Informational Interviews



An informational interview is an informal conversation you can have

with someone working in an area of interest to you. It is an effective research tool and is best done after preliminary online research.  It is not a job interview, and the objective is not to find job openings.

You may feel awkward reaching out to people you don’t know. However, most people actually enjoy taking a few moments out of their day to reflect on their professional life and give advice to someone with an interest in their field.


  • Get firsthand, relevant information about the realities of working within a particular field, industry or position. This kind of information is not always available online.
  • Find out about career paths you did not know existed.
  • Get tips and insider knowledge about how to prepare for and land your first career position.
  • Learn what it’s like to work at a specific organization.
  • Initiate a professional relationship and expand your network of contacts in a specific career field; meet people who may forward job leads to you in the future.

UC Berkeley


Step 1


  • Do some initial research on the career field or employer using internet and print resources.
  • Assess your own interests, abilities, values, and skills to identify the best fields to research.
  • Before starting to conduct informational interviews, ask yourself some basic questions:

• What do I like to do?

• What are my strengths and weaknesses?

• What are some careers that I want to explore?

Step 2


  • Pursue your own contacts. People you already know, even if they aren’t in fields of interest to you, can lead you to people who are. This includes family, friends, teaching assistants, professors and former employers.
  • Research local professional organizations. LinkedIn and Facebook are good online research sources. You may also call an organization and ask for the name of a person by job title.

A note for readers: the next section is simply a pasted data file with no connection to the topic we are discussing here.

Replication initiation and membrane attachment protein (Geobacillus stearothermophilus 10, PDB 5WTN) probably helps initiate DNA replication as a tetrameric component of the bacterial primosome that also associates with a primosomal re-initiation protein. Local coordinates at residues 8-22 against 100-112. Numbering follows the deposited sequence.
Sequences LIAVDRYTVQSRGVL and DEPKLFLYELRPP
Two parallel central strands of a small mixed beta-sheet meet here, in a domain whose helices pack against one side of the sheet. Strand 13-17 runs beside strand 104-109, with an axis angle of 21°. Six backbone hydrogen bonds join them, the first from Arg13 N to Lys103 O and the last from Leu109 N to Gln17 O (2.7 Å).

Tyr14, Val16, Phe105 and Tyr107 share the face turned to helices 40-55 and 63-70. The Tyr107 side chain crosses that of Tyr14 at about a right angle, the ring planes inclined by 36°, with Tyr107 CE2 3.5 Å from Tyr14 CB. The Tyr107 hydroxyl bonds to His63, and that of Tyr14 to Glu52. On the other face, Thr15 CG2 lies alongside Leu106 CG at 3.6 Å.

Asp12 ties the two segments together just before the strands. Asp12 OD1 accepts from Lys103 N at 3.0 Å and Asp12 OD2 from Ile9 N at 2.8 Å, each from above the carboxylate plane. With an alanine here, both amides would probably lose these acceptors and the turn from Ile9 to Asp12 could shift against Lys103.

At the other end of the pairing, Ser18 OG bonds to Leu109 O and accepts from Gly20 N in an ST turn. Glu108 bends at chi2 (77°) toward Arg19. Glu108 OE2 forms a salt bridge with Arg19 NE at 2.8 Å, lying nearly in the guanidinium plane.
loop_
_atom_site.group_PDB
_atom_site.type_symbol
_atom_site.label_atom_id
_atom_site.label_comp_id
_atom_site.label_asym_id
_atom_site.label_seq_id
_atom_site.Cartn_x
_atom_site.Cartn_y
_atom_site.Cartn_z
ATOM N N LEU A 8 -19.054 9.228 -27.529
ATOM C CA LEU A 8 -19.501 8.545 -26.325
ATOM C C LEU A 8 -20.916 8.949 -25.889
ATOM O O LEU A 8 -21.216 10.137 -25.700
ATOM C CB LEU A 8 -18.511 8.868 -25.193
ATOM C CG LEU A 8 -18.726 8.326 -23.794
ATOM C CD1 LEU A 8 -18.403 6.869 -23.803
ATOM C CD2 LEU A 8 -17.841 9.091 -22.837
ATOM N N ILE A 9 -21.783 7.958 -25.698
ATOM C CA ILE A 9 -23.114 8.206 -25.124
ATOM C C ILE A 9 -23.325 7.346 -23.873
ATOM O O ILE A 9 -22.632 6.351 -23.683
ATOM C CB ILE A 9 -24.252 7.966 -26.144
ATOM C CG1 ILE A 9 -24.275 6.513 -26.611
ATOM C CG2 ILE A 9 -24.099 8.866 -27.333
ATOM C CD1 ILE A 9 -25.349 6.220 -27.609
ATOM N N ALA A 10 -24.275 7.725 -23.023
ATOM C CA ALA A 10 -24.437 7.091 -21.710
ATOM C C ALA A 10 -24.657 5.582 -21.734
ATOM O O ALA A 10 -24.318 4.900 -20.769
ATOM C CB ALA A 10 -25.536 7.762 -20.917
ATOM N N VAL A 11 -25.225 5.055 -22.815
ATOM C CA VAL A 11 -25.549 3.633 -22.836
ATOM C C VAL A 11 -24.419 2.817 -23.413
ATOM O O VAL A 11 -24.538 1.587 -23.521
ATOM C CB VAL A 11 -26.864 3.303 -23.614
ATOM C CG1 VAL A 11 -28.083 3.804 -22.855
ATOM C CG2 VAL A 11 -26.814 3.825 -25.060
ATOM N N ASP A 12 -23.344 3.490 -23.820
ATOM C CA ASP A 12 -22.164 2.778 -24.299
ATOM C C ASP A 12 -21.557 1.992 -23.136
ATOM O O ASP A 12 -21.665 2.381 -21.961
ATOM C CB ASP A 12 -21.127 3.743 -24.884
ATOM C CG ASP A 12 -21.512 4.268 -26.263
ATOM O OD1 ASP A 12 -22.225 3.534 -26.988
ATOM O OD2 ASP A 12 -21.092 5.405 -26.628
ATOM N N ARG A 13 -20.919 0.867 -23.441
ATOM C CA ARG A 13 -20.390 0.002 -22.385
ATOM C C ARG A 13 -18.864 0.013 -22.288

Step 3


  • Develop a brief introduction of yourself and your hopes for the meeting.
  • Plan open-ended questions to ask.
Step 4


In contacting a professional to interview, be sure to respect his or her time. When you place the initial call, ask them if he or she has time to talk. Be sure to have a “sound bite” prepared to introduce yourself and explain why you are contacting them. If you were referred by someone, be sure to use that person’s name. It is recommended to start with a phone call.

  • Contact the person by email or phone (see sample telephone script below).Mention how you got his or her name.
  • Ask whether it’s a good time to talk for a few minutes.
  • Emphasize that you are looking for information, not a job.
  • Ask for a convenient time to have a 20-30 minute appointment.
  • Be ready to ask questions on the spot if the person says it is a good time for him/her and that s/he won’t be readily available otherwise.

» Arranging the Interview

Step 5


If possible, try to meet the person at his or her office so that you can get a tour and learn more about the work environment. Because you are spending valuable time and gathering information from the person, it is proper etiquette to treat the person to coffee or lunch. While ideally you will meet in person, in some situations you might conduct the interview on the phone. Keep these tips in mind during the interview: